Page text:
The unexpected

Our world is full of tiny surprises. Each day I walk down the street, I see something new and eye-catching—a bud blooms while another flower dies nearby, a bee buzzes around my ear while a silent caterpillar crawls by my feet, a child waters her begonia while another picks a rose for her mother—it’s little things like these that bring out the beauty of living.

And then there’s Siri. Out of no where, Siri has the most surprising answers to the most uncanny of questions.

Nature makes life worthwhile, Siri makes technology.

Siri

 

People Don’t Know What They Want

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Sometimes in life, you just get used to the way certain things work. You take them for granted and, for some reason, you start believing that’s that’s the way things should work. Like personal laptops, for instance. I love Apple, but I couldn’t afford an Apple product until I started working. That’s when I got the office Mac. Despite its hefty price tag, the Mac was breezy. The near-unattainable beauty was darn easy to get used to. I fell for the Mac the moment I touched it and the cool metal sent electric excitement down my spine. It felt sleeker than the “tick-tock” of my previous Windows laptop.

The Mac was a class apart from every piece of technology I had seen before. It wasn’t just its cool exterior; I was in awe of everything that came with it, too. When I tried moving from one window to another for the first time, the Launchpad popped in out of nowhere. I was taken aback before noticing the search bar on top. It was like my Mac knew I was lost and needed to find my way through a mass of apps.

I love Finder’s eagerness to find anything on my system, from the smallest file I’d saved years ago to the last website I opened a while ago. And the first time I shut my Mac off, I spent a good couple of minutes trying to close the Finder, only to realise later — with such thrill — that you can never quit looking for answers.

Then came the shock of the inverted scroll. What was shocking, though, is how natural it felt to scroll against Windows. For too long I’d used Windows without noticing that the other way made more sense. I now I cherish Mac’s re-invented inverted scroll, not to mention the way a document bounces back when you’ve scrolled all the way. It’s the little things that matter the most, and it seemed like Apple had thought of them all.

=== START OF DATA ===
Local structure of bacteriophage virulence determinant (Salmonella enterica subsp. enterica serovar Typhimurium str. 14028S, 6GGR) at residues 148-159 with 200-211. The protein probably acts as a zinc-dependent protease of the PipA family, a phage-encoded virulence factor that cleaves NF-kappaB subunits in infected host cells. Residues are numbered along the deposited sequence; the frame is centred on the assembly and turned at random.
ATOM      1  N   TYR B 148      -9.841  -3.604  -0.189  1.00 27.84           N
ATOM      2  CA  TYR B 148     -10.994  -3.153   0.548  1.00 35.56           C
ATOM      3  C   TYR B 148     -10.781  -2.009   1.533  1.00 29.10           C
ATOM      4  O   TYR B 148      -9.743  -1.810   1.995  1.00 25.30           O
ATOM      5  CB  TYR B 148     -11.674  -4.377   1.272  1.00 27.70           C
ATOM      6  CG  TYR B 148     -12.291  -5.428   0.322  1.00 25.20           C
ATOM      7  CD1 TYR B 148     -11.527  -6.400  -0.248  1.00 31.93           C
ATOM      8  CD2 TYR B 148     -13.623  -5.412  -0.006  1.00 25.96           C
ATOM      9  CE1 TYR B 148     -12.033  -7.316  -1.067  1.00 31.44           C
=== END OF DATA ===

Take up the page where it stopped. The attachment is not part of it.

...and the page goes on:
And then there’s Safari, without a doubt, the best browser I’ve ever used. Not just in terms of beauty and slivers of silveriness, but also the way it sympathises with a user. I always go for full screen, and when I move my mouse pointer towards the top to switch to another tab, it works fine without affecting my experience. What wasn’t fine, though was when I did the same in a more “hip” browser. There, the system menu showed up, hiding my browser tabs for a while. I went back to Safari to check how it handles the situation and found out that it doesn’t hide the tab names in the browser. And that’s where Safari is better than every other browser I’ve used.

Here’s the thing, though, I wouldn’t have noticed the obvious flaw in the other browsers if I had continued to use only those. I would’ve adapted and believed that that hiding the tabs was the only way to handle the case.

But the Mac showed me an alternative — a better version. We’re so used to adapting to what we already have, that only when something better like the Mac comes along do we realise we shouldn’t settle. Perhaps that’s why Steve Jobs was a visionary.

A Perfect Match

Think brothers, sisters, and friends since childhood. Think Sponge Bob and Patric, some nuts and spice. Think Pisces and Scorpios. Or  Apple and Steve. Think Holmes with his Watson, rum and some raisins. Think PB and jelly sandwiches, or mac and cheese for dinner. Think red think  full, think white and light, and wine while you dine. Think chocolate with chocolate, pumpkin in a pie, or just tea and cake. Think toddlers with paint, and teenagers with selfie sticks. Think plays and  Shakespeare. Think Wyatt and Surrey, and a cupboard underneath the stairs. Think blueberry and pancakes, bacon and eggs. Or, just you and I — the perfect match.

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I’ve signed up for Prakash’s Incredible Blogger Marathon Challenge. It’s a ten-task-challenge that can span up to fifteen days. This post is my response to the first challenge: Phrase a Paragraph.